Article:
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Secrets of Jordan: Petra

Petra one of the new Seven Wonders of the World is a historical and archaeological city in the Southern Jordanian governorate of Ma'an that is famous for its rock-cut architecture and water conduit system. Another name for Petra is the Rose City due to the color of the stone out of which it is carved.

Established possibly as early as 312 BCE as the capital city of the Nabataeans, it is a symbol of Jordan, as well as Jordan's most-visited tourist attraction. It lies on the slope of Jebel al-Madhbah (identified by some as the biblical Mount Hor) in a basin among the mountains which form the eastern flank of Arabah (Wadi Araba), the large valley running from the Dead Sea to the Gulf of Aqaba. Petra has been a UNESCO World Heritage Site since 1985.

The site remained unknown to the Western world until 1812, when it was introduced by Swiss explorer Johann Ludwig Burckhardt. It was described as "a rose-red city half as old as time" in a Newdigate Prize-winning poem by John William Burgon. UNESCO has described it as "one of the most precious cultural properties of man's cultural heritage". Also, Petra was chosen by the Smithsonian Magazine as one of the "28 Places to See Before You Die".

Access the hidden archaeological treasures of the Rose City on a walk through a narrow, deep siq, where the rocks finally give way to reveal the Treasury of Petra. Petra is an erosion–hewn masterpiece. Sandstone shot with minerals burst into multi-hued colours giving off blue, red, orange and green tones. The intrepid can ascend the hundreds of rock-cut steps to Ad-Deir. Better known as the Monastery, Ad-Deir has a similar facade to that of the Treasury, but is far bigger and the views from the nearby cliff-tops are awesome.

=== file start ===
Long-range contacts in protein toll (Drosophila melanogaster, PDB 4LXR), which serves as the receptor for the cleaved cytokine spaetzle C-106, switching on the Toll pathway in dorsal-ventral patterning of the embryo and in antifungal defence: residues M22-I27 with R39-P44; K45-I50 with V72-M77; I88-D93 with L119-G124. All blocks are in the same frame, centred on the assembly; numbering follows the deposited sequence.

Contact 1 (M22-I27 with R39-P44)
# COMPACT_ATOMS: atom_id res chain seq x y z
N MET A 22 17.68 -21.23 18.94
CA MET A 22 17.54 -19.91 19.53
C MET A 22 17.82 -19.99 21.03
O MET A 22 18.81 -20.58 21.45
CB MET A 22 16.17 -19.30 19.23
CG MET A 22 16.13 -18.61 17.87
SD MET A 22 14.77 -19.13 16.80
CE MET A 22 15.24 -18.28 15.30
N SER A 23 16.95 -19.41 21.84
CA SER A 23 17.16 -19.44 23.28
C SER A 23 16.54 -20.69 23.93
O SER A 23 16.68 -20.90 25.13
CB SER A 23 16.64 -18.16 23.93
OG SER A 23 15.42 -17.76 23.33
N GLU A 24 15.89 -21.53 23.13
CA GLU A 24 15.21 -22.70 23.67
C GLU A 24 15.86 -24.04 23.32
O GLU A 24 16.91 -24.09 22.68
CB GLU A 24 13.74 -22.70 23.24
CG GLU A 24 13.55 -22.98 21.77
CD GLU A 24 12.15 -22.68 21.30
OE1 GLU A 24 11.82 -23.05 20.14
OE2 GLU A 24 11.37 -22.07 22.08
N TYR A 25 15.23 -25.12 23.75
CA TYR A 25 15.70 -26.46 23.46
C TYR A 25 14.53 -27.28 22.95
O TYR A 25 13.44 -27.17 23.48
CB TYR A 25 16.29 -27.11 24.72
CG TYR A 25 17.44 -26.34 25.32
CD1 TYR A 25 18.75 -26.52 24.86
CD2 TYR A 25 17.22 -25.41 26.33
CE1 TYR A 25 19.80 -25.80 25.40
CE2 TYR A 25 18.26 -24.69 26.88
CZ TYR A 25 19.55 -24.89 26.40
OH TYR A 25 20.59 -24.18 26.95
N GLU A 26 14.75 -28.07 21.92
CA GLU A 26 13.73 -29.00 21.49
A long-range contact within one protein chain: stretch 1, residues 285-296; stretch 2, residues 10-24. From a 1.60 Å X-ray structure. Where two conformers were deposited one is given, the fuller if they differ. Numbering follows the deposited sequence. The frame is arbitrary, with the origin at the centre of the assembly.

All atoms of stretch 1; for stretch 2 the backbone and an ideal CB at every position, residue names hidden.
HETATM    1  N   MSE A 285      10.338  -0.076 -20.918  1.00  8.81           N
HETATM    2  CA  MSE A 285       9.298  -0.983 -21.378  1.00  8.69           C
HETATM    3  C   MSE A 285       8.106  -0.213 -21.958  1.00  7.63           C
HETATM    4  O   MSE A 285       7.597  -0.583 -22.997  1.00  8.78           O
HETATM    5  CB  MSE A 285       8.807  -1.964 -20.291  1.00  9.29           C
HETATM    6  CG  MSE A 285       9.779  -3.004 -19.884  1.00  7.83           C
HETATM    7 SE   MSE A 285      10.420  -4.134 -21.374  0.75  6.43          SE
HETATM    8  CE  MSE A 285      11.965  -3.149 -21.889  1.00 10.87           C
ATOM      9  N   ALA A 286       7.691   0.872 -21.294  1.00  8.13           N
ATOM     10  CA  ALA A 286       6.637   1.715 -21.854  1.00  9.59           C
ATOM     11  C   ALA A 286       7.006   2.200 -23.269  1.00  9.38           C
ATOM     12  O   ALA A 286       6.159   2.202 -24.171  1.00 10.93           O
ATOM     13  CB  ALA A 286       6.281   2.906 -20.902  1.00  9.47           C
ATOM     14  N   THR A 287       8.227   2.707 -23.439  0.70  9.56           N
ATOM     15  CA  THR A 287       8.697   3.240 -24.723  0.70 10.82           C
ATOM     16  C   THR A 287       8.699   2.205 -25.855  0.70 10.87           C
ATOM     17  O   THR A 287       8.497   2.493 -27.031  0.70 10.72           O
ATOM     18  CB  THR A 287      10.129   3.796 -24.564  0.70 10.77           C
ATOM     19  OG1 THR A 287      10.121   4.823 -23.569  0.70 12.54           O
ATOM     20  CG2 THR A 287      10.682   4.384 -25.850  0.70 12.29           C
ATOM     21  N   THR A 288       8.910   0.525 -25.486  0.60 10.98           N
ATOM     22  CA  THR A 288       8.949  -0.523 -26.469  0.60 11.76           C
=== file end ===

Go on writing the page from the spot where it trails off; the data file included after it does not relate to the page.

The entire area around the site of Petra offers dramatic and varied landscapes. The canyons and high places are a maze of wind-sculptured rocks, tiny meandering tracks and secluded valleys, where the only sound is the tinkling of goat bells or the reedy notes of a shepherd’s flute. It is, in effect, an adventurer’s playground. This is a great place for walking, trekking, horseback riding and off-road cycling.

Although some activities are not permitted within the site itself, there are plenty of really great locations in the area. If you’ve explored all there is to see in Petra itself and you still have energy for more, head down the wadi to Little Petra. It may not be as quite as monumental as the main site but it was an important suburb of Petra and there is still much to see here.

To visit Petra during daylight is awe-inspiring; to experience it at night by the light of 1,800 candles is truly out-of-this-world! Walk through the Siq to the Khazneh following a candle-lit path and enjoy the haunting music of the Bedouins at the Treasury. Tours start at 8.30pm and finish at 10.00pm every Monday, Wednesday and Thursday. Tickets can be purchased from the Petra Site Office at the entrance to the site. Allow yourself plenty of time to walk through the Siq - you don't want to miss the lights!

You can also visit the website international.visitjordan.com to have more details.

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